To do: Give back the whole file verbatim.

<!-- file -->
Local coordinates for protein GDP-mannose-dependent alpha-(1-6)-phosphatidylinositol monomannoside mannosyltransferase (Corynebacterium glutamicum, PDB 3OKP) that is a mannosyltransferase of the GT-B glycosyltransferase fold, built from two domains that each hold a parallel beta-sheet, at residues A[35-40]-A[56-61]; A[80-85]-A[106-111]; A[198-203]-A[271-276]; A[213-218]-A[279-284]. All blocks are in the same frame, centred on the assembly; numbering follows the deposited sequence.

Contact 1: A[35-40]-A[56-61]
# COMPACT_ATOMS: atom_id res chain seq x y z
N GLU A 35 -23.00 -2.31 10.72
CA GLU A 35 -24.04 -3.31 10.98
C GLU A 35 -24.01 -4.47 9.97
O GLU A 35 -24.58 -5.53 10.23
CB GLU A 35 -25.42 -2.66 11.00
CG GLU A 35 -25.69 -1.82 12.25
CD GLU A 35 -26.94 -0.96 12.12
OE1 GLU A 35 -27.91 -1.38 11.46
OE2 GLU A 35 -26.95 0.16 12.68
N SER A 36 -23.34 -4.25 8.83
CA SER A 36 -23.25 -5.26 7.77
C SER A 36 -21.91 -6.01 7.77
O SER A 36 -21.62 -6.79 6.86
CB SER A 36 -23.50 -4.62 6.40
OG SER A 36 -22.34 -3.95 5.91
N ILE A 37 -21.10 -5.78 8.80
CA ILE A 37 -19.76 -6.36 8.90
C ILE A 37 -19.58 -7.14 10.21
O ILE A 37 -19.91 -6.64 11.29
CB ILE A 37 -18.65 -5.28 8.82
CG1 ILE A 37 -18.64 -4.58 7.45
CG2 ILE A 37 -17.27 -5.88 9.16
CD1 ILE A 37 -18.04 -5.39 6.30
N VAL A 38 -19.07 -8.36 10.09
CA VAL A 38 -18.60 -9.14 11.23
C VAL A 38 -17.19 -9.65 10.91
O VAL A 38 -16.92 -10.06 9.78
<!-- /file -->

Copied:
Local coordinates for protein GDP-mannose-dependent alpha-(1-6)-phosphatidylinositol monomannoside mannosyltransferase (Corynebacterium glutamicum, PDB 3OKP) that is a mannosyltransferase of the GT-B glycosyltransferase fold, built from two domains that each hold a parallel beta-sheet, at residues A[35-40]-A[56-61]; A[80-85]-A[106-111]; A[198-203]-A[271-276]; A[213-218]-A[279-284]. All blocks are in the same frame, centred on the assembly; numbering follows the deposited sequence.

Contact 1: A[35-40]-A[56-61]
# COMPACT_ATOMS: atom_id res chain seq x y z
N GLU A 35 -23.00 -2.31 10.72
CA GLU A 35 -24.04 -3.31 10.98
C GLU A 35 -24.01 -4.47 9.97
O GLU A 35 -24.58 -5.53 10.23
CB GLU A 35 -25.42 -2.66 11.00
CG GLU A 35 -25.69 -1.82 12.25
CD GLU A 35 -26.94 -0.96 12.12
OE1 GLU A 35 -27.91 -1.38 11.46
OE2 GLU A 35 -26.95 0.16 12.68
N SER A 36 -23.34 -4.25 8.83
CA SER A 36 -23.25 -5.26 7.77
C SER A 36 -21.91 -6.01 7.77
O SER A 36 -21.62 -6.79 6.86
CB SER A 36 -23.50 -4.62 6.40
OG SER A 36 -22.34 -3.95 5.91
N ILE A 37 -21.10 -5.78 8.80
CA ILE A 37 -19.76 -6.36 8.90
C ILE A 37 -19.58 -7.14 10.21
O ILE A 37 -19.91 -6.64 11.29
CB ILE A 37 -18.65 -5.28 8.82
CG1 ILE A 37 -18.64 -4.58 7.45
CG2 ILE A 37 -17.27 -5.88 9.16
CD1 ILE A 37 -18.04 -5.39 6.30
N VAL A 38 -19.07 -8.36 10.09
CA VAL A 38 -18.60 -9.14 11.23
C VAL A 38 -17.19 -9.65 10.91
O VAL A 38 -16.92 -10.06 9.78